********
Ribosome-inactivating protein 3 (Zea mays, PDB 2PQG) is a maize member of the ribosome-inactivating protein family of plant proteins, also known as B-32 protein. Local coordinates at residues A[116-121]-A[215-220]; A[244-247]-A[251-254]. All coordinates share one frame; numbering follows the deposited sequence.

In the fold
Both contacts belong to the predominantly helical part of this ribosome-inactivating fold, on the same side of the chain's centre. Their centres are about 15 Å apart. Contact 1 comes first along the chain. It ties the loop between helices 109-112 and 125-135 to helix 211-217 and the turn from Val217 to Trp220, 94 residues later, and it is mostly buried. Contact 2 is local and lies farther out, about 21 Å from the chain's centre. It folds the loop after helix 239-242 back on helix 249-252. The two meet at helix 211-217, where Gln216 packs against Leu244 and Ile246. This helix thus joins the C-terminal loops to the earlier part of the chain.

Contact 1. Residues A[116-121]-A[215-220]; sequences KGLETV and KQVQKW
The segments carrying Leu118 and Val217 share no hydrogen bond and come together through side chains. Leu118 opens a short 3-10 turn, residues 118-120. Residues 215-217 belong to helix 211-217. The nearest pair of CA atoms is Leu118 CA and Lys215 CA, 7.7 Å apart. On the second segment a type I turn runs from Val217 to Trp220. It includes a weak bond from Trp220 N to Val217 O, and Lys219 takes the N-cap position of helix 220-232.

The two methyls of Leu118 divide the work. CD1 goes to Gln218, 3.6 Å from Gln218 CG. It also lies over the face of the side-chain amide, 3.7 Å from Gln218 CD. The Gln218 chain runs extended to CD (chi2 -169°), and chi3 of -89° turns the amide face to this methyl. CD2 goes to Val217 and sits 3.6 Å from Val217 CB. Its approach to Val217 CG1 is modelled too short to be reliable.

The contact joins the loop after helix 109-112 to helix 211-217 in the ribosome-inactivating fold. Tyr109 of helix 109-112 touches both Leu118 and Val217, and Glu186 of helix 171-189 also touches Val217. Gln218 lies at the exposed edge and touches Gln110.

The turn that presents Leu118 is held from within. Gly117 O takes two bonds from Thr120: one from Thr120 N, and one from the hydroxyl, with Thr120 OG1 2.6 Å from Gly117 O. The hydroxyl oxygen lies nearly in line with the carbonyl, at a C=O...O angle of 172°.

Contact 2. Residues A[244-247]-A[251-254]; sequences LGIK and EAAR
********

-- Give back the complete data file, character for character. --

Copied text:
Ribosome-inactivating protein 3 (Zea mays, PDB 2PQG) is a maize member of the ribosome-inactivating protein family of plant proteins, also known as B-32 protein. Local coordinates at residues A[116-121]-A[215-220]; A[244-247]-A[251-254]. All coordinates share one frame; numbering follows the deposited sequence.

In the fold
Both contacts belong to the predominantly helical part of this ribosome-inactivating fold, on the same side of the chain's centre. Their centres are about 15 Å apart. Contact 1 comes first along the chain. It ties the loop between helices 109-112 and 125-135 to helix 211-217 and the turn from Val217 to Trp220, 94 residues later, and it is mostly buried. Contact 2 is local and lies farther out, about 21 Å from the chain's centre. It folds the loop after helix 239-242 back on helix 249-252. The two meet at helix 211-217, where Gln216 packs against Leu244 and Ile246. This helix thus joins the C-terminal loops to the earlier part of the chain.

Contact 1. Residues A[116-121]-A[215-220]; sequences KGLETV and KQVQKW
The segments carrying Leu118 and Val217 share no hydrogen bond and come together through side chains. Leu118 opens a short 3-10 turn, residues 118-120. Residues 215-217 belong to helix 211-217. The nearest pair of CA atoms is Leu118 CA and Lys215 CA, 7.7 Å apart. On the second segment a type I turn runs from Val217 to Trp220. It includes a weak bond from Trp220 N to Val217 O, and Lys219 takes the N-cap position of helix 220-232.

The two methyls of Leu118 divide the work. CD1 goes to Gln218, 3.6 Å from Gln218 CG. It also lies over the face of the side-chain amide, 3.7 Å from Gln218 CD. The Gln218 chain runs extended to CD (chi2 -169°), and chi3 of -89° turns the amide face to this methyl. CD2 goes to Val217 and sits 3.6 Å from Val217 CB. Its approach to Val217 CG1 is modelled too short to be reliable.

The contact joins the loop after helix 109-112 to helix 211-217 in the ribosome-inactivating fold. Tyr109 of helix 109-112 touches both Leu118 and Val217, and Glu186 of helix 171-189 also touches Val217. Gln218 lies at the exposed edge and touches Gln110.

The turn that presents Leu118 is held from within. Gly117 O takes two bonds from Thr120: one from Thr120 N, and one from the hydroxyl, with Thr120 OG1 2.6 Å from Gly117 O. The hydroxyl oxygen lies nearly in line with the carbonyl, at a C=O...O angle of 172°.

Contact 2. Residues A[244-247]-A[251-254]; sequences LGIK and EAAR